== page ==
May 29, 2021
We are not so concerned with what should be done by an anonymous “one”; we are interested in what we can do ourselves. This thought drives us. We feel our origin as Europeans and with it our freedom not only as an unearned luck and privilege, but especially as a duty.
In December 2020, we first reported that in addition to our rescue missions in the Mediterranean Sea, we will also prepare for search missions off the Canary Islands starting in 2021. We bought a ship, a 15m motor yacht, and with many volunteers we have converted it in recent months to fit the purpose. We will operate with it south of the Canary Islands. Since the end of last year, this refugee route has again been heavily used by people fleeing from Africa to Europe. The sea area onto which the refugees set out is huge. Time and again, people do not survive the crossing. They get off course or simply don’t make it against wind and waves. As a result, they dehydrate or even drown if help does not arrive on the scene in time. The task with our new monitoring vessel is to keep a lookout for boats in distress and report them to local sea rescue organizations so that they can initiate rescue as quickly as possible. Every minute counts here. In small overcrowded and mostly completely unseaworthy wooden boats, people are often already on the water for days and even weeks, weakened or in urgent need of medical help. This year alone, 126 people have already lost their lives trying to cross the Atlantic. The number of unreported cases will be far higher. The monitoring mission is carried out by eight crew members. We cover the areas of nautical and boat technology, medical issues, documentation and human rights monitoring. The small crew works closely together and sometimes several tasks have to be taken on. Our hope is to make the Atlantic route a little safer so that people don’t have to die there. Because what we can say for sure: As long as the global north gets richer and richer at the expense of the increasingly poor people in the global south, and builds border fences to seal itself off when misery knocks on its own door – as long as there will be people who try to realize their right to participation, to freedom and to a life in dignity, on a life-threatening path. Nobody deserves to die for the pursuit of this human right.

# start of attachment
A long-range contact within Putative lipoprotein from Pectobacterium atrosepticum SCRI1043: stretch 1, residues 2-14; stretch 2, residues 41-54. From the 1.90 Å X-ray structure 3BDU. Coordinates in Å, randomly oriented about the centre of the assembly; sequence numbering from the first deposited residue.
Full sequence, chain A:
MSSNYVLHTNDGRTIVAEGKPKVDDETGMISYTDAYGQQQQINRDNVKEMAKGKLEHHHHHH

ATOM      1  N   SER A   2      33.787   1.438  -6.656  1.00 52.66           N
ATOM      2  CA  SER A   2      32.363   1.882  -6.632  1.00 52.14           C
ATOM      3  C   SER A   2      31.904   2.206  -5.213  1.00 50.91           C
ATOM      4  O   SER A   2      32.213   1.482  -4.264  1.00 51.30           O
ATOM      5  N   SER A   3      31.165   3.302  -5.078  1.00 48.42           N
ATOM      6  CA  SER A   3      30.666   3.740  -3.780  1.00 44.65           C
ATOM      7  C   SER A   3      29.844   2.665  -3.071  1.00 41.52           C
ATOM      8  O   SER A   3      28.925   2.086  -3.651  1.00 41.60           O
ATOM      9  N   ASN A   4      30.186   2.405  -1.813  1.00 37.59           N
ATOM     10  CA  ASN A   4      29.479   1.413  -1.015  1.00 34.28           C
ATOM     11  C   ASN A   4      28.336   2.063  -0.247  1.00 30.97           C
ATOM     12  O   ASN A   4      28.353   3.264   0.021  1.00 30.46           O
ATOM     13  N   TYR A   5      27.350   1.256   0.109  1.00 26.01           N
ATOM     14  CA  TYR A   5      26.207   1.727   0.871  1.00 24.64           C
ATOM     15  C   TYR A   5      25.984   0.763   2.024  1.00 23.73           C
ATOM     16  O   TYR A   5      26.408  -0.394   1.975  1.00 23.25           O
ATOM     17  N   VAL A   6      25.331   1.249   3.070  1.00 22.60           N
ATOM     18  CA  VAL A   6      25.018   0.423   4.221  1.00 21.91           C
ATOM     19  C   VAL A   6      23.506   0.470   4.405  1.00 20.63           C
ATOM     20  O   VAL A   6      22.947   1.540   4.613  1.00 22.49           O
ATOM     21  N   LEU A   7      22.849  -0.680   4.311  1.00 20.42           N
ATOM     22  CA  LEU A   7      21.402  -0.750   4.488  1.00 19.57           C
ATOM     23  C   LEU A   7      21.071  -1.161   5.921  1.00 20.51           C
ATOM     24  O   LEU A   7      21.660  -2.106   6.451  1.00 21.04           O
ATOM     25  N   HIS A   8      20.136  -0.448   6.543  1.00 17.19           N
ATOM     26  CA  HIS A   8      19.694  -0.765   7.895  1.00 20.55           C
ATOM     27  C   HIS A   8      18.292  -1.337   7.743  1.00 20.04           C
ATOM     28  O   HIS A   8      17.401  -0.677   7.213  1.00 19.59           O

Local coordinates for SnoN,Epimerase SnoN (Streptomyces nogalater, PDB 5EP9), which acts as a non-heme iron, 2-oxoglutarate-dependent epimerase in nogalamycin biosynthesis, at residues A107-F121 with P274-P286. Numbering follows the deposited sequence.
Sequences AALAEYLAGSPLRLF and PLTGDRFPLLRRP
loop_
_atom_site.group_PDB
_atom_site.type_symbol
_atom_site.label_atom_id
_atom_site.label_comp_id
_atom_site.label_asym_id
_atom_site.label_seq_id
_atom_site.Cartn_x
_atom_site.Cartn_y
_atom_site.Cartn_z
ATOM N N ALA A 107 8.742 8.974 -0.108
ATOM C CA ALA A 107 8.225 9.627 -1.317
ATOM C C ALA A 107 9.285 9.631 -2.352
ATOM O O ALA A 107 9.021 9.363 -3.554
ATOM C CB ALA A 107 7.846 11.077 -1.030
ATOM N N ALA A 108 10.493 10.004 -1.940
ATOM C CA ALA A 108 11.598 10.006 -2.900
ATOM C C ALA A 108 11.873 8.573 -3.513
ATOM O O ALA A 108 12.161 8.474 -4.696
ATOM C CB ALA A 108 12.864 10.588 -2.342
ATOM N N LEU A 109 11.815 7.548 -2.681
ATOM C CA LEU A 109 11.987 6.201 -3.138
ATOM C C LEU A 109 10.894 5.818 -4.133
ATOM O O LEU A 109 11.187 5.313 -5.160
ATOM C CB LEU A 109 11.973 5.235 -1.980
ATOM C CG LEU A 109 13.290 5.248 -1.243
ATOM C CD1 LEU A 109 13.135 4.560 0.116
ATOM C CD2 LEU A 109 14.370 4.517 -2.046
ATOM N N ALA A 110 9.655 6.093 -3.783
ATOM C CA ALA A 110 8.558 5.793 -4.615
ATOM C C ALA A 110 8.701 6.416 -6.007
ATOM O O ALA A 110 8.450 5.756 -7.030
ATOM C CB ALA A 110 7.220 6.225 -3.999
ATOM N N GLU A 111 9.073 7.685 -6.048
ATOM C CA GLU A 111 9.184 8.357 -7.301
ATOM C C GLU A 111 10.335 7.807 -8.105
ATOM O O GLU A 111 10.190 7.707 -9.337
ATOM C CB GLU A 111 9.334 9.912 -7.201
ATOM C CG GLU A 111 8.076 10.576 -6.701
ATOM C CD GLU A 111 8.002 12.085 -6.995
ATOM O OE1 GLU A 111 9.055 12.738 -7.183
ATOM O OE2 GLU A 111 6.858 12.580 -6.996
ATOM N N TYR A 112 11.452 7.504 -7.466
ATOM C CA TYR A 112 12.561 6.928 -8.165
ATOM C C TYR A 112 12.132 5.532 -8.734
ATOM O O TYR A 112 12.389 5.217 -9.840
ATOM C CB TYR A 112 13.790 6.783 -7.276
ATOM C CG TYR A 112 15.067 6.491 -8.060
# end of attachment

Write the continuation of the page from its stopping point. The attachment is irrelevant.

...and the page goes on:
Our ship was now ready for use and needed a name.
Mission Lifeline e.V. is based in Dresden, the birthplace of the Islamophobic Pegida; the city where racist and xenophobic attacks are commonplace, where the AFD, NPD and other far-right parties and organizations are omnipresent. We come from a city where members of the city council, all from the AfD, CDU, FDP and Freie Wähler have already twice prevented Dresden from joining the “Safe Harbors” alliance of cities in order to welcome refugees, while the mayor abstained. We come from the city where Marwa El Sherbini was murdered 13 years ago. Because she was a Muslim. Her death should be a warning against anti-Muslim racism, especially in Dresden.
Marwa El-Sherbini was a pharmacist and mother, played for the Egyptian national handball team and lived with her husband and young son in Dresden. On July 01, 2009, she was stabbed to death with 18 stabs in a Dresden courtroom by a neo-Nazi against whom she had taken legal action because of his racist insults. Marwa El Sherbini died in plain sight of her husband and 3-year-old son. She was 31 years old. Public reactions to the murder of Marwa El-Sherbini were reserved at the time. At first, neither representatives from politics nor from civil society comment on this publicly. There are no anti-fascist vigils or demonstrations. The media coverage emphasized the Russian-German origin of the perpetrator; the Süddeutsche Zeitung even wrote of a “clash of foreign cultures” on German soil. It was not until July 10, 2009 that the then city mayor Helma Orosz spoke out on behalf of the city of Dresden. However, she does not appear at the mourning ceremony organized by the Dresden Foreigners’ Council the next day, and the then Prime Minister Stanislaw Tillich also does not join the 1,500 participants. On the same day, German Chancellor Angela Merkel condemns the act and condoles with Egyptian President Husni Mubarak. She does not address the Muslim women living in Germany. Five years after this murder, the Islamophobic PEGIDA was founded in Dresden, an abyss of hatred against our fellow Muslims. Since then, the city of Dresden has been focusing on dialogue with PEGIDA supporters. Their “opinions” had to be put up with.
We don’t have to.
We are from Dresden, in Saxony. And our ship is named MARWA
Fotos: Leon Salner